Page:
Progressive Cattleman Editor Cassidy Woolsey Published on 17 April 2017
Selection used to be entirely phenotypic. Everybody was an expert in structural evaluation and based decisions off what was seen by the naked eye. Then came the performance movement of the 1960s and ’70s, and the industry shifted to modern evaluation systems and selection tools such as expected progeny differences (EPDs) as a large part of their selection.
Most recently, genomic technologies have enabled producers to determine how efficient an animal will be in the feedlot, how it will serve as a replacement in a breeding program, and if it is susceptible to certain diseases. But with these prolific advancements, is it possible the industry lost a simple, yet important skill along the way?
Addressing the topic of lameness and cattle structure at the Cattlemen’s College during the 2017 National Cattlemen’s Beef Association (NCBA) Cattle Industry Convention in February, industry professionals proposed just that: The industry has lost the necessary skill to evaluate proper feet and leg structure.
“I suspect in some ways [genetic advancements] contributed to the challenge we have now,” said Bob Weaber, an associate professor of breeding and genetics at Kansas State University. “We only have so many things to select for and only so much selection pressure we can apply. Maybe we’ve diluted that a little too much and avoided some of the traits that have a functional connotation to them that we should be thinking about.”
The challenge Weaber referred to was lameness, a hot topic in the industry today affecting both profitability and animal welfare. Most seedstock and commercial producers can relate to the scenario where a bull or cow was culled because of bad feet; that’s money lost, and in some cases, a lot of money.
“If you buy a $4,000 or $5,000 yearling bull and he doesn’t breed any cows next year because he’s got bad feet, you’ve got a big problem,” Weaber said. “If they’re not made right, you find out pretty quick.”
Shane Bedwell, chief operating officer and director of breed improvement at the American Hereford Association, echoed Weaber’s remarks, saying, “A balance of phenotype and genetic emphasis is where the industry needs to be.” With that said, he detailed four fundamentally important selection points to watch for:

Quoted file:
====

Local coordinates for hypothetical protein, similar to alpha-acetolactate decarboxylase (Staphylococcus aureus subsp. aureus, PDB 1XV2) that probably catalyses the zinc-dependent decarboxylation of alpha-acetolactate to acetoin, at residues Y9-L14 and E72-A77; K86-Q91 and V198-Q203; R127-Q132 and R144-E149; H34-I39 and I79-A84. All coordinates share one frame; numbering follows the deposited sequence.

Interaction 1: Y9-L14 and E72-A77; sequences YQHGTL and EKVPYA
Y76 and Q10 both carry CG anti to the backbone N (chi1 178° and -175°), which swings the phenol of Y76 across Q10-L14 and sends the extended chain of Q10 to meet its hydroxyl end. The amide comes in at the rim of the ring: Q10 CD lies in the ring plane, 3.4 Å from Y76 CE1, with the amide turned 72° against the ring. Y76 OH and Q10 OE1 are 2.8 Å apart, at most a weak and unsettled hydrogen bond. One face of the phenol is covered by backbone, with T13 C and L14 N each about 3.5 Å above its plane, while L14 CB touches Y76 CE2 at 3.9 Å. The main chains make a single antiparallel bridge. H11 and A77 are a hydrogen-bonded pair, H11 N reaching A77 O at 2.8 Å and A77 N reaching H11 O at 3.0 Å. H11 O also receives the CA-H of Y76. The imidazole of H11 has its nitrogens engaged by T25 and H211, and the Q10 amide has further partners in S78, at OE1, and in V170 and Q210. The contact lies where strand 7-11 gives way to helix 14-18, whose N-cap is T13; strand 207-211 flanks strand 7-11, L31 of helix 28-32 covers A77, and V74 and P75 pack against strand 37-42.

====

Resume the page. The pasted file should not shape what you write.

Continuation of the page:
• Topline – A simple trick Bedwell uses to determine if an animal is correct in its structure or not is to look at its topline. They don’t have to be perfect in their topline, he said, but when animals are too straight in their shoulder, they will roach up in their back, or there will be some noticeable deviations. He said they will likely drop their head if they are too straight in their front-end because it’s physically and naturally more painful to get their neck and head up out of the top of the shoulder.
• Angle of the shoulder – The ideal angle for the shoulder in relation to the ground is approximately 45 degrees. This angle allows for the appropriate range of motion. As the angle becomes larger, it restricts the movement in the animal, resulting in shorter steps. Bedwell said the animal should be able to “fill their track,” meaning they place their hind foot where their front foot had just been. The stride up front is important, but where the track is measured is at the hind leg, he said.
• Leg structure – There are a number of terms used to describe the leg structure of an animal. There is pigeon-toed or bowlegged, splayfooted or knock-kneed, cow hocked, sickle hocked, post legged and buck kneed. Bedwell suggested the easiest way to look for these structural imperfections is to study the animal’s dewclaws from behind. He said if the dewclaws are pointing out, you probably have a bowlegged problem. If they are pointing in, the animal is probably cow hocked.
Of these, Bedwell said he would choose cow hocked over bowlegged because a bowlegged animal is going to put too much pressure on the outside of the animal’s hoof wall, causing the hoof wall to grind down with the outside toe becoming small and the inside toe growing out. He would also choose sickle hocked over post legged because those animals will have better longevity.
• Feet structure – A critical aspect to consider is the depth of the heel, Bedwell said. If there is not enough depth in the heel and strength in the pastern, it starts to grow out. Producers just don’t have the time to be trimming feet, especially in larger operations. The hoof should be dense and able to support the weight of the animal. He also explained that the ideal hoof should have two symmetrical claws that both point forward. A producer should look for a big, even, square foot, he said.
Weaber also told producers that KSU is currently working on developing a scoring system and is investigating what genetic associations feet and leg structure has with other traits. He expects feet and leg structure can one day be incorporated into a selection index.
“Having an EPD for a trait – whether your breed has a problem or not – tells your customers it’s important,” Weaber said. “We expect to improve longevity and welfare of our animals, and certainly the economics associated with [replacing breeding stock]. I encourage you if you’re a seedstock producer to start collecting this data because it’s going to be important long-term.”